The Magic Flute has been a bewilderment from its beginnings. Composed in 1791, Mozart’s last year, it was performed over 100 times in its first twelve months. An unequivocal winning combination of melody and comic humour, it was appreciated as an exotic, if somewhat elusive, fairy tale by its earliest audiences. But by 1793 the paranoid Hapsburg ruling classes of Austria were branding it a Masonic-inspired attempt to introduce the regicidal excesses of the Parisian Terror on to the streets of Vienna.
Certainly, the plot has inconsistencies. The Queen of the Night, the wronged mother in Act I, becomes a vengeful despot in Act II. In direct contraflow, her daughter’s heartless captor, Sarastro, transforms into the beneficent priestly guide to truth and enlightenment, conversions so striking and sudden as to raise questions about just what was in one’s interval drink. Director James Brining, normally found in charge of productions at Leeds Playhouse, is taking on an opera for the first time and has adopted a pragmatic approach:
“There’s a story to tell and the idea is to make it accessible. I was born and brought up in Leeds and it’s always been an ambition to direct a staging like this at Leeds’ Grandest Theatre. It’s wonderfully resourced for such labour-intensive theatre as opera. With a Chinese Tamino and South African Pamina, it was easy to make it inclusive and I’m glad the sense of fun came over. I was not expecting quite so many curtain calls.”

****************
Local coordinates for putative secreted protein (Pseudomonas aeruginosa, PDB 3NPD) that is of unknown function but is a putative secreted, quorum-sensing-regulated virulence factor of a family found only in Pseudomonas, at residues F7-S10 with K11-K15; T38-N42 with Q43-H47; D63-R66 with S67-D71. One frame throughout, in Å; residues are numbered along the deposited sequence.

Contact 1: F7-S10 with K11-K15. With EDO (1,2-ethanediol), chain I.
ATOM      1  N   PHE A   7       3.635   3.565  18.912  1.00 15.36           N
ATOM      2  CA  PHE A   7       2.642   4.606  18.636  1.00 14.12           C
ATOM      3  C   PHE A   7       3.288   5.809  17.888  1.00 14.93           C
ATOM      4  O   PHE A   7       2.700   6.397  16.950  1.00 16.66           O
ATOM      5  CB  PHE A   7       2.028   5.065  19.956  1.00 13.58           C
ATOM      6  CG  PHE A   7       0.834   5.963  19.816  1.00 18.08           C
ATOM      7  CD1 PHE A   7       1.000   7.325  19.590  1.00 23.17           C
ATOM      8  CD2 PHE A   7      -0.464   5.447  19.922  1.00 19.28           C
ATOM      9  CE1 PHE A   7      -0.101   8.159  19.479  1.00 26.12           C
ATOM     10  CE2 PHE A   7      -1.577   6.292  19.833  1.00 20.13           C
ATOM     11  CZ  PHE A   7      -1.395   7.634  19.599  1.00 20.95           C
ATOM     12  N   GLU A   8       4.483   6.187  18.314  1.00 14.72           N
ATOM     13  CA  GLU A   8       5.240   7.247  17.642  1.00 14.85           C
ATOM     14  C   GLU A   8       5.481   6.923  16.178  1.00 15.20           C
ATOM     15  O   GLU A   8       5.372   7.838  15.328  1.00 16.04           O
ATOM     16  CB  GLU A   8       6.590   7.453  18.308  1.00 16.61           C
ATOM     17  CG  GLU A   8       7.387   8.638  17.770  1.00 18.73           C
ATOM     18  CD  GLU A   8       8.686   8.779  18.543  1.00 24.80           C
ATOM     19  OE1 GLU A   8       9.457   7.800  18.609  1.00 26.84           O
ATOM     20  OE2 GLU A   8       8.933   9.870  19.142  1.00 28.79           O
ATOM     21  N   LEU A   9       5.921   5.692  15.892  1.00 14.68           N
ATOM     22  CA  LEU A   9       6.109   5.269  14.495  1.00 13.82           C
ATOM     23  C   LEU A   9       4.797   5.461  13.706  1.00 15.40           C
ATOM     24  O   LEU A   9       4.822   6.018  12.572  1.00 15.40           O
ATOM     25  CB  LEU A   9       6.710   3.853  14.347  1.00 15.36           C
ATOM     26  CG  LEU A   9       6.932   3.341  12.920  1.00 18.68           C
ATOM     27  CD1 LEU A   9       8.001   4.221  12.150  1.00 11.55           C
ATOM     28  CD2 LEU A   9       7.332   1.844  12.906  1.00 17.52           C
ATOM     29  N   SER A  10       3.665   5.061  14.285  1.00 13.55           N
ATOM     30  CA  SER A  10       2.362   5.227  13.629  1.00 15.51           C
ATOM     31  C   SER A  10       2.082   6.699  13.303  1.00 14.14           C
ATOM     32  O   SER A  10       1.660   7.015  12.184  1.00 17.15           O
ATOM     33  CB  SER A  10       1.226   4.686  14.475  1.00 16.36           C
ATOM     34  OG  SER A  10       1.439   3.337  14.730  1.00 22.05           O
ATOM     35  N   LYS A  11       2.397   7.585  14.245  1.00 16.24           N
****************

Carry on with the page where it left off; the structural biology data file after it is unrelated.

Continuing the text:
The story unfolds seamlessly in the rooms and corridors of set designer Colin Richmond’s apparently endless chateau, the dream of the young daughter of parents at odds over her custody.
Opera North debutant Kang Wang, as Tamino, impresses immediately with the contrasting fevered dread and love-struck lyricism of his opening arias, delivered with dramatic authority and musicality. As a Mozartian hero, his portrayal carries a special charge throughout.
The Pamina of South African-born Vuvu Mpofu is elegantly fresh-toned and straight-forwardly untroubled in delivery, a memorable first appearance with Opera North.
The Sarastro of Act II, saintly goodness in human form, shows just how awkward and unconvincing such a role is for a mere mortal. John Savournin intelligently prepares and reaches his notorious low notes, without being particularly resonant, but, as a part, it has always struck me as being almost impossible to imbue with any humanity and dramatic life.
In contrast, every performance of this work harbours considerable anticipation for The Queen Of The Night’s aria, that needs extraordinary vocal gifts. Here, feisty Samantha Hay brings it off as a true theatrical tour-de-force, with unblemished head voice intonation, clear diction and skilful, expressive acting all in one. Fabulous.
Star of the show goes to the Papageno of Gavan Ring. His comic portrayal oscillates between infectious good cheer and the despondency of someone returning from Glastonbury without realising the latest Festival got cancelled. Vocally idiomatic and perfectly nuanced, as an audience we are with him through every twist and turn of his changing fortunes.
Conductor Robert Howarth is painstakingly sensitive throughout, Opera North’s orchestra playing with intimacy and impeccable grooming, giving each vocal line all the expressive freedom it needs.
With fifteen minutes of dialogue excised from Mozart’s Singspiel format, the audience gets a lot more of what it came to hear, an unmissable production sung in English.
Check out the Company’s bite-sized Mini Magic Flute for four to seven year olds, packing all the fun, fantasy and enchanting music into just half-an-hour.
Upcoming performances include:
Fri 01 Mar, 7pm
Leeds Grand Theatre then touring Salford, Newcastle and Nottingham.
Images courtesy of Opera North.